ASA 126th Meeting Denver 1993 October 4-8

1pAO3. Oceanographic inferences from ambient noise in the marginal ice zone.

Michael J. Buckingham

Marine Phys. Lab., Scripps Inst. of Oceanogr., La Jolla, CA 92093-0213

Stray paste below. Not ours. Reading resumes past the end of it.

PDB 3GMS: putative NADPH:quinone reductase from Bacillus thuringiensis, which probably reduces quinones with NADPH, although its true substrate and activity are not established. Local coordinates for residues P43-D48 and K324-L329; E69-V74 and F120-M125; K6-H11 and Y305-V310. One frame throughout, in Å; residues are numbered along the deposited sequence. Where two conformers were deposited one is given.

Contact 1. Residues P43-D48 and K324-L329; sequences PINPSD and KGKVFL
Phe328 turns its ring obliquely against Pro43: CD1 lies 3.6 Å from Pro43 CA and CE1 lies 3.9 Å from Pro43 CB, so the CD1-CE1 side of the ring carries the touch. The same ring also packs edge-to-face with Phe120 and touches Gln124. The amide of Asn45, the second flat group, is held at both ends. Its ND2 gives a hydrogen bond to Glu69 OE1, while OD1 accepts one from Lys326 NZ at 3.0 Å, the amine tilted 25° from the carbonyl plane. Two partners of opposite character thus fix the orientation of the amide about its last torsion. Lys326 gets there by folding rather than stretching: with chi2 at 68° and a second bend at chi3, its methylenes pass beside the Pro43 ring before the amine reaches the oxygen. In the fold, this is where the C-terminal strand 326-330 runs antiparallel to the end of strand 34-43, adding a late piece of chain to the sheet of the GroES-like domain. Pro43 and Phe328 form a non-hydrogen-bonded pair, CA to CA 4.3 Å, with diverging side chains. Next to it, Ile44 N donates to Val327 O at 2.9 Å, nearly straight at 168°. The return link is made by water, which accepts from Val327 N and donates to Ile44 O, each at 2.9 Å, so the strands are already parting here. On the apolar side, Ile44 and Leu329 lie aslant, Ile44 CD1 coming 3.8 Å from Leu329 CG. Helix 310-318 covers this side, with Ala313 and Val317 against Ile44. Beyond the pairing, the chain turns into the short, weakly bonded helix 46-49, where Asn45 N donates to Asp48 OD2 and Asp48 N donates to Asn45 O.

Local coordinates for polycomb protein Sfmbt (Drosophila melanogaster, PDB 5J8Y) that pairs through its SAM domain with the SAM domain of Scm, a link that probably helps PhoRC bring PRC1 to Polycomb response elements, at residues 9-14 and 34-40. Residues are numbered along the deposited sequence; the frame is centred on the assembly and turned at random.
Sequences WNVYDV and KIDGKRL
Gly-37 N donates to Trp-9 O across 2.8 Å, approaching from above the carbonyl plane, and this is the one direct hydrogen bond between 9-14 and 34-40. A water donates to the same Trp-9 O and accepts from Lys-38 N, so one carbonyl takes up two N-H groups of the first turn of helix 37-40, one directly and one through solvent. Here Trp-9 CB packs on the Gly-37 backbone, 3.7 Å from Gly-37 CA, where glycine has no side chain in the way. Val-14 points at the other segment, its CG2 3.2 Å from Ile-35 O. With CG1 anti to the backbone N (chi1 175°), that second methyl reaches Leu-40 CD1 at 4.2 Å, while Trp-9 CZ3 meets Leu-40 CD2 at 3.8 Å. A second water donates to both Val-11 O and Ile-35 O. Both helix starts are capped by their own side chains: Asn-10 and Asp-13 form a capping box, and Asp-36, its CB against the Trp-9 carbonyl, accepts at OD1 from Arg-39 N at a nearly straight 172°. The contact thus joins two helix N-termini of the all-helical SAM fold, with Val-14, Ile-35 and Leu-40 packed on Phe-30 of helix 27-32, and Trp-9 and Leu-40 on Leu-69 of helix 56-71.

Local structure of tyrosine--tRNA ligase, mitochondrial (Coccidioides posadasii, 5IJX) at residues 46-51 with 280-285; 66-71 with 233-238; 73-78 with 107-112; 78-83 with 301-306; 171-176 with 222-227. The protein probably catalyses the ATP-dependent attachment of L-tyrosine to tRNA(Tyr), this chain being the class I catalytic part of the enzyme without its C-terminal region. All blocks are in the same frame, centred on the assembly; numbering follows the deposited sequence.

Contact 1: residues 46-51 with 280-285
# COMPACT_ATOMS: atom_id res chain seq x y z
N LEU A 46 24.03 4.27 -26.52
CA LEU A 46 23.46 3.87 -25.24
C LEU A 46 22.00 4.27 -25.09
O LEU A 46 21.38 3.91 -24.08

In the polar seas the spatial structure of the ambient noise is often determined by the upward refracting sound-speed profile. Such a profile supports normal modes, even in the absence of bottom interactions. A full theoretical (analytical) model of ambient noise in an inverse-square profile---representative of polar waters---has been developed [Buckingham, Philos. Trans. R. Soc. (in press)], which yields expressions for the auto and cross spectral densities of the noise that are valid at infrasonic frequencies (VLF) and low frequencies (LF) up to several kilohertz. Three terms appear in these expressions, representing the modal and continuous components of the noise. When the theoretical spectra are compared with ambient noise data taken in the marginal ice zone off the east coast of Greenland, a crude distribution of noise sources at the ice edge can be inferred and bottom effects in the observed spectra become apparent. The spatial inhomogeneity of the noise is also very evident from the theory, which has implications concerning beamforming for obtaining noise directionality information. [Research supported by ONR.]